R.U.S.E.

Game review by
Marc Saltzman, Common Sense Media
R.U.S.E. Game Poster Image
Deep war game requires brain as well as (moderate) brawn.

Parents say

age 2+
Based on 1 review

Kids say

age 13+
Based on 2 reviews

A lot or a little?

The parents' guide to what's in this game.

Positive Messages

Combat is the name of the game here. The emphasis is on strategy rather than bloody battles, but a lot of firepower rests at players' fingertips. Some foul language and scenes that depict cigarette smoking might also send a negative message to children.

Positive Role Models & Representations

The story follows an American soldier named Joe Sherida, but rather than focus solely on his narrow perspective, the game makes the player feel like the commander of a large army tasked with taking down enemy factions in European cities. As the subtitle of the game suggests (The Art of Deception), you're encouraged to trick your opponents to gain a foothold in this war.

Ease of Play

The PC version of the game was fairly easy to master, thanks in part to a tutorial at the beginning of the game. The mouse-based actions were simple to pick up.,All three versions of the game are the same but the PS3 version supports the Move controller and the PC version supports multi-touch displays. All versions of the game have three difficulty settings.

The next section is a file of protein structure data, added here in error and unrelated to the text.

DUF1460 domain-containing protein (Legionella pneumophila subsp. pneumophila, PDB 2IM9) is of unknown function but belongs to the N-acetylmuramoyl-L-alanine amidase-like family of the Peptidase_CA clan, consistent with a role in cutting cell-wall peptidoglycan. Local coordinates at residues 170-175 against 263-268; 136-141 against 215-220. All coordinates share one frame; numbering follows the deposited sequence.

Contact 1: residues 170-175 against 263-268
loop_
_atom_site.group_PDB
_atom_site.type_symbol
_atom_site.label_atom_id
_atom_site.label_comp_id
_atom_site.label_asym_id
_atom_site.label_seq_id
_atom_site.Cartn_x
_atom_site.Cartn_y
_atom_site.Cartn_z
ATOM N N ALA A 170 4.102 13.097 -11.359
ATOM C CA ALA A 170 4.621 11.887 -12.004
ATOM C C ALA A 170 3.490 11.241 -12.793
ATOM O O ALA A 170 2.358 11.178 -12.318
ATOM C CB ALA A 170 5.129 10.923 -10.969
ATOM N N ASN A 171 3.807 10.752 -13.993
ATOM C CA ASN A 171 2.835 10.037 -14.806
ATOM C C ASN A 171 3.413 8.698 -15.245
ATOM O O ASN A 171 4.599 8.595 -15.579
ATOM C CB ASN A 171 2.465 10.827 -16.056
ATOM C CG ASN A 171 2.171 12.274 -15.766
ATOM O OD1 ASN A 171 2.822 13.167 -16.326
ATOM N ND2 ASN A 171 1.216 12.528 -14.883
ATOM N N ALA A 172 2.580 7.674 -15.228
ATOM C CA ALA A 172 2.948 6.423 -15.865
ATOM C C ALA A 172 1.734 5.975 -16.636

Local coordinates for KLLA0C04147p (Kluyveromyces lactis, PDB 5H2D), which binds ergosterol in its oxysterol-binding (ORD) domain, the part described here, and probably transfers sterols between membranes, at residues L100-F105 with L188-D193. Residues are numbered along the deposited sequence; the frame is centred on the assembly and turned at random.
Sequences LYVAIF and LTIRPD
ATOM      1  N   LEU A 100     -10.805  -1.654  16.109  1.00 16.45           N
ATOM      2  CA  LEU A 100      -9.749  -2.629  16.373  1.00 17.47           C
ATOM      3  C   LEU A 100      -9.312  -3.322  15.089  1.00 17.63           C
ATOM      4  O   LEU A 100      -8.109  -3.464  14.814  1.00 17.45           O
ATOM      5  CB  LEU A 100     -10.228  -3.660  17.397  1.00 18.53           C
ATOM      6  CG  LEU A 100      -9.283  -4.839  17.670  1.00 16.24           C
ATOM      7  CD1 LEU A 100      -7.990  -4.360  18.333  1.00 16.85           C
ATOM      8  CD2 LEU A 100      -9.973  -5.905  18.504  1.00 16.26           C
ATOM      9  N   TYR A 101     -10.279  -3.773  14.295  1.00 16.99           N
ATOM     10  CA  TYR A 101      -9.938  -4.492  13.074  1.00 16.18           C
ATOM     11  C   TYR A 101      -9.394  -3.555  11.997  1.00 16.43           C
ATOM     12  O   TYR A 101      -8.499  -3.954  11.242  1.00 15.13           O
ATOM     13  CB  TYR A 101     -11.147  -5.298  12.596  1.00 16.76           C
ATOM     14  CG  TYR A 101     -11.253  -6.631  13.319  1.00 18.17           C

Violence

R.U.S.E. is a military-based strategy game, where the player is in command of infantry, ground, and air vehicles. The goal is to defeat the enemy, but there is no blood or gore. Most of the action is seen from a top-down "eagle eye" view, but players can zoom in for a closer look.

Sex
Language

Non-interactive cut-scene movies and dialogue sequences include some profanity, including words such as "ass," "goddamn," and "bastard," but nothing stronger than that.

 

Consumerism
Drinking, Drugs & Smoking

In one of the cut-scene movies, some of the characters (soldiers) can be seen lighting and smoking cigarettes.

What parents need to know

Parents need to know that R.U.S.E. is a WWII combat game, but that it is not as intense as more graphic and realistic modern-day military shooters, such as games in the popular Call of Duty franchise. Players can command an army to destroy enemy units and buildings -- mostly from a top-down "eagle eye" view of the action. There is some mild profanity and support for open online communication. Parents may also be interested to know that one of the game's primary tactics, both in the campaign and against human opponents, is strategic deceit.

User Reviews

  • Parents say
  • Kids say

There aren't any reviews yet. Be the first to review this title.

Teen, 13 years old Written bymrgeckoking February 27, 2012

No worse than risk but is very comlpicated and complex.

There is no blood, because you can only see from the sky. It's super fun but is really complex. I can hardly beat the 6th mission. so dont expect youre 9 y... Continue reading
Teen, 13 years old Written bynsvv April 30, 2011
RUSE is a very interesting example of a game as although it deals with violent themes and the second world war, it is not simply mindless violence as many other... Continue reading